Eric Jordan Young wasn’t always in the limelight. As the only black kid in his upstate New York school, he grew used to being compared to Sammy Davis, Jr. Years later, his show “Sammy & Me” appreciates it.
“Sammy was a frame of reference for white people as a black person who sang and danced,” Young tells Project Q Atlanta.
“I didn’t always appreciate it, but when I went to college, I discovered more about him being an all-around entertainer on Broadway, TV and movies, as well as a person who fought for civil rights, and that started a huge personal interest in him for me,” he says.
The show was almost literally a lifetime in the making. Atlanta gets to enjoy its full glory at the Alliance Theater beginning Wednesday.
Even as Young (photos from “Sammy & Me”) moved into theater work and spots on Broadway and in touring productions, the Davis comparisons just kept coming. He got offers to do some styled shows and was selected to do “Mr. Bojangles” by the Sammy Davis, Jr. Estate.
“I realized this was something I had to pay attention to,” Young says. “I had this idea of turning my own life into this storytelling idea using Sammy Davis Jr. material. The first thing I needed to see was if I could accommodate his big voice and sustain that famous stamina.”
He could. And with research and practice, “Sammy & Me” became much more than a cabaret show. The stage production that opens Wednesday at the Alliance is a dual biography that ultimately teaches lessons about self-discovery and the pitfalls of hero worship.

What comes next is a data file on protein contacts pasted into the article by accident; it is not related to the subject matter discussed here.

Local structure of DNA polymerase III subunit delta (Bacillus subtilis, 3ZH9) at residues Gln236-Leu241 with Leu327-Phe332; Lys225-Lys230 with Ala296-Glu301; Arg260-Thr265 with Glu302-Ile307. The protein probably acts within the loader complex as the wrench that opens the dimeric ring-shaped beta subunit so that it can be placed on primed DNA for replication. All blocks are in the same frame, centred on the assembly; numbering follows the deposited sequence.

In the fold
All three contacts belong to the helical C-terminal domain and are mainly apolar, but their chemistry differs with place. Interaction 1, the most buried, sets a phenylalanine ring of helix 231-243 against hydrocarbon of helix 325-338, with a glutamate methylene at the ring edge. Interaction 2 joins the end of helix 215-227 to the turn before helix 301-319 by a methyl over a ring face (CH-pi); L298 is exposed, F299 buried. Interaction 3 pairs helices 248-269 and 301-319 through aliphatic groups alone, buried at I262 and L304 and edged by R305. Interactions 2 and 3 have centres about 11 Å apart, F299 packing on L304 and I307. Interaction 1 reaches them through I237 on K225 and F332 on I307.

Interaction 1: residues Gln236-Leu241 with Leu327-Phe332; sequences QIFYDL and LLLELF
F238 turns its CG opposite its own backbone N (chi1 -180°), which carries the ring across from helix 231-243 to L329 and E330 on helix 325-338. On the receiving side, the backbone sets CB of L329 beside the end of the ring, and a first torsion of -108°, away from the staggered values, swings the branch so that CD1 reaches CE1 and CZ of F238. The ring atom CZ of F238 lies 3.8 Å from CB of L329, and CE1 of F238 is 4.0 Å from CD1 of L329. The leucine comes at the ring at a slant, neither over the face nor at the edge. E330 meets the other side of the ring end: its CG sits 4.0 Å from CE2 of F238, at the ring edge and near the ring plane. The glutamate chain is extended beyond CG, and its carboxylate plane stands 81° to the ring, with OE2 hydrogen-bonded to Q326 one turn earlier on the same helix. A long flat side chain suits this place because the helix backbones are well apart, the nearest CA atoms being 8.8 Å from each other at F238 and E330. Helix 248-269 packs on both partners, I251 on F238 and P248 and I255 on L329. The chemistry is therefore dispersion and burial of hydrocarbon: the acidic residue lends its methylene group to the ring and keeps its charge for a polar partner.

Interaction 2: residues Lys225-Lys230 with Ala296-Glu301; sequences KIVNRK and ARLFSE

“It’s a commentary not only about my own self discovery running parallel with his story, but about what happens when you find your heroes are flawed,” Young says. “It delves into how we identify ourselves with others and thinking they give us possibility. On the flip side, it places judgment on me if I love someone too much. If heroes are flawed, I can be judged by who I emulate and put on a pedestal.”
Part cabaret, part multi-character play, “Sammy & Me” breaks some traditional theatrical ground, Young says.
“There are 35 characters who talk to each other, but it’s just me on stage, so it plays in a unique style,” he says. “And of course there are 15 of Sammy’s classic songs, so it has moments of cabaret but also several levels of drama, happiness, joy, pain, embarrassment and growth.”
Along with Young’s own story, the show follows Davis from the tap dance beginnings of his youth on the “Chitlin’ Circuit” to a major headliner on the Las Vegas strip and a fixture of the infamous Rat Pack. Along the way, it uncovers the intricacies of being an entertainer caught between his own racial identity and his drive to transcend race as a performer.
As a gay performer, Young says gay audiences will appreciate some of the show’s deeper messages.
“Sammy was a person who wasn’t afraid to be himself, and a lot of his choices were difficult, but he retained a sense of self,” the entertainer says. “There are times in everyone’s lives where you feel like you’re the only one going through a situation, and this show discusses that and really recreates moments of being alone. I think gay audiences will relate to that.”
“Sammy & Me” has played several high-profile runs, including performances at the Alvin Ailey Studios in New York and the National Black Theatre Festival. After Wednesday’s Atlanta opening, it runs through Oct. 24 on Tuesdays through Sundays with two showings on Saturdays. For tickets call 404-733-5000, or visit the Alliance website.